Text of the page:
I’m going to jump RIGHT TO THE END, and tell you what I think is the ideal solution problem, and, sorry to say, this is not a free solution. And, I’m the founder and CTO of the solution, so, maybe I’m a little biased.
But in short, here’s a video where you can use PolicyPak Least Privilege Manager to elevate the installation of printers on any server, while the person is a standard user.
Overcome Print Nightmare Standard User UAC Prompts
Why is this the best method?
First, you don’t have to enable this for all users; just the users who need to do this from time to time.
Second, you don’t need to really be opening up admin rights everywhere; it’s just for this key case.
Third, it quacks like the native tool, but does require one click to get it started, instead of “Print to click.”
And lastly, this technique also works for installing LOCAL printers, which might also come in handy.
This also dovetails nicely into the whole “Zero Trust” model. Let only the users who need this technique get this technique. Remove local admin rights and reduce your attack surface.
Solid Workaround 2: Pre-install the drivers to the machine (somehow)
If you are able to magically pre-install the drivers into the machine’s local cache then you get a hall pass here.
You can do this in your image, or, if you already have 10,000 machines out there, you can script your way to glory.
Tip of the hat to my friends at PDQ for the inspiration for this tip. You can find their lashup here: https://www.pdq.com/blog/using-powershell-to-install-printers/
The idea I tested manually, worked awesome, as you can see here. The gist is to use PNPUtil to get the drivers pre-installed as an admin. Then the user can click on the network printer and they’re done. No prompts. It just works.
There’s another method that I found, which involves getting a machine prepped with all your drivers and backing up the driver store and preparing them as a “package.” Printbrm.exe and PrintbrmUI.exe are the in-box utilities which do this. A good write up if you want to do this is here (https://lakeforestconsulting.com/adminprintnightmare/). You can then deploy the package using SCCM, Intune, PolicyPak or another method of your choice.
Solid Workaround 3: Use the same printer driver as many times as you can
I found this one from here: https://community.spiceworks.com/topic/2328739-best-way-to-deploy-printnightmare-proof-printers-to-non-admin-users?page=1#entry-9250842 (Courtesy https://community.spiceworks.com/people/ethanharris). I’ll just quote him and make this easier for everyone:
“We get around it by using the same universal HP driver on our print server for all black & white printing. Since they already have the print driver installed they get no admin prompt when they add other printers.
For each color printer we create two printers on the print server, "PrinterName" and "PrinterName-Color" with the actual driver for that printer model used on the -Color version. It is understood by staff that anyone can add a printer to print in B&W but IT needs to enter the admin password if they need to add a printer to print in color. This also helps to cut down on printing costs as color printing costs 10x as much as B&W on our printing contract.“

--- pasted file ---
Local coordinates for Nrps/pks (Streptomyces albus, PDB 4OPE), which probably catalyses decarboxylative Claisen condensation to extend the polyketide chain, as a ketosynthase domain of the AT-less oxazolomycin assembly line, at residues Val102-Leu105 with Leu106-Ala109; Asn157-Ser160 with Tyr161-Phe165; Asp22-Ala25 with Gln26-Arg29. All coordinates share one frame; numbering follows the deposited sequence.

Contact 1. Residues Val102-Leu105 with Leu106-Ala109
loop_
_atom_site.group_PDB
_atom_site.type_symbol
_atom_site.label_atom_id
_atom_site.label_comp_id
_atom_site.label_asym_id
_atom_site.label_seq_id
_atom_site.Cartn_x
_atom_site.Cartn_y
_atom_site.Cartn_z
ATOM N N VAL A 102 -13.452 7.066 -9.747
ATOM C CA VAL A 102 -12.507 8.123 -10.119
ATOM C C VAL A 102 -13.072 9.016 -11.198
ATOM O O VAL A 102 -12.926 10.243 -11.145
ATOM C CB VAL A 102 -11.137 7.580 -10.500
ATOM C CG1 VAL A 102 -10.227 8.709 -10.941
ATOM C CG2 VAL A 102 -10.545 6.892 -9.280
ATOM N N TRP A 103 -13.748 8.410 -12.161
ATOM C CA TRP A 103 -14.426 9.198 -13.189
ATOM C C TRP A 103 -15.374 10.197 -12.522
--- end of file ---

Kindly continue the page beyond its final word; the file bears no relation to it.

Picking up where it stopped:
Are there Workarounds if I’m not domain joined?
Yes, Here’s the others I’m able to come up with. If you have more to add, let me know and I’ll add them here and give you credit.
Using an MDM Service + PowerShell
If you use an MDM service like Intune, then you could use the script method from the PDQ guys (see above). That’s a little more than I want to get into here, but it should get you near the goal.
Using PolicyPak + Least Privilege Manager
I already mentioned the Least Privilege Manager and the Helper Tool; here's a link to an alternate video which shows a few more magic tricks of the Helper Tools.
Using PolicyPak + Remote Work Delivery Manager
We’ve had this KB around for a while; but it works great to overcome Printnightmare. The gist is that you copy install files from, say, Dropbox, Amazon S3 or Azure storage, then script the install.
Using PP Scripts to Deploy Printers for Users (so they don’t have to.)
This method is similar to the PP + REmote Work Delivery Manager Method, but could be useful if you only have PP Scripts and Triggers and not Remote Work Delivery Manager.
Using PolicyPak Cloud + GPPRefs TCPIP Printers
This could help some people, so I’m adding it here.
Final thoughts about Printnightmare
The world is heading toward Zero Trust. Which means every piece of the network needs (or should have) explicit allow rules.
We believe in this idea at PolicyPak, and can do blocking by default for regular downloads, Windows Store downloads, and even block stuff on USB sticks.
With the Printnightmare patch, they are basically saying the same thing: trust no one but your admins. But if you give someone local admin rights on the box, you’re shooting yourself in the foot.
Remove local admin rights and get to Least Privilege land (using PolicyPak Least Privilege Manager). And then give back what you need to with rules to open up specific admin-like-things to your end-users (like adding printers) as needed.
Hope this guide helps you out.
Special thanks to my two Technical Reviewers: Viktor Hedberg and Hasain Alshakarti for help with the article.